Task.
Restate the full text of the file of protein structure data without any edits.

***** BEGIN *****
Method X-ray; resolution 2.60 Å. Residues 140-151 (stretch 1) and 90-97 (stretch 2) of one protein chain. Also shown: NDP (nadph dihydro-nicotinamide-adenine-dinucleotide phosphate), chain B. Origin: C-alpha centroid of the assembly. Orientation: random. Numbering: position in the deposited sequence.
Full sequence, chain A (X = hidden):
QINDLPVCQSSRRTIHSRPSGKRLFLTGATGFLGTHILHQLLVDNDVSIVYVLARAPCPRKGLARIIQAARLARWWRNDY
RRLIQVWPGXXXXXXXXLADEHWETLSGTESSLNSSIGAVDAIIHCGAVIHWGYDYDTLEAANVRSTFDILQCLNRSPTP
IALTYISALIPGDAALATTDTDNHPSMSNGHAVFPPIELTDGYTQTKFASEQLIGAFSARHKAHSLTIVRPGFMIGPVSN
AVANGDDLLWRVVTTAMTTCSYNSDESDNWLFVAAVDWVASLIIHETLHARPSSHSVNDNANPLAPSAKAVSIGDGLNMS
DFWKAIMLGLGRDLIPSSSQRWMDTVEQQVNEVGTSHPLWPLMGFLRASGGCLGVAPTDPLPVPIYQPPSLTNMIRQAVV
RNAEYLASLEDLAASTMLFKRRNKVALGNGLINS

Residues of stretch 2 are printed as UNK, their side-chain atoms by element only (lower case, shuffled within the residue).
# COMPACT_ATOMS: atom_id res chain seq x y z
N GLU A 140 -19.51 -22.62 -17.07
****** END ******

Method X-ray; resolution 2.60 Å. Residues 140-151 (stretch 1) and 90-97 (stretch 2) of one protein chain. Also shown: NDP (nadph dihydro-nicotinamide-adenine-dinucleotide phosphate), chain B. Origin: C-alpha centroid of the assembly. Orientation: random. Numbering: position in the deposited sequence.
Full sequence, chain A (X = hidden):
QINDLPVCQSSRRTIHSRPSGKRLFLTGATGFLGTHILHQLLVDNDVSIVYVLARAPCPRKGLARIIQAARLARWWRNDY
RRLIQVWPGXXXXXXXXLADEHWETLSGTESSLNSSIGAVDAIIHCGAVIHWGYDYDTLEAANVRSTFDILQCLNRSPTP
IALTYISALIPGDAALATTDTDNHPSMSNGHAVFPPIELTDGYTQTKFASEQLIGAFSARHKAHSLTIVRPGFMIGPVSN
AVANGDDLLWRVVTTAMTTCSYNSDESDNWLFVAAVDWVASLIIHETLHARPSSHSVNDNANPLAPSAKAVSIGDGLNMS
DFWKAIMLGLGRDLIPSSSQRWMDTVEQQVNEVGTSHPLWPLMGFLRASGGCLGVAPTDPLPVPIYQPPSLTNMIRQAVV
RNAEYLASLEDLAASTMLFKRRNKVALGNGLINS

Residues of stretch 2 are printed as UNK, their side-chain atoms by element only (lower case, shuffled within the residue).
# COMPACT_ATOMS: atom_id res chain seq x y z
N GLU A 140 -19.51 -22.62 -17.07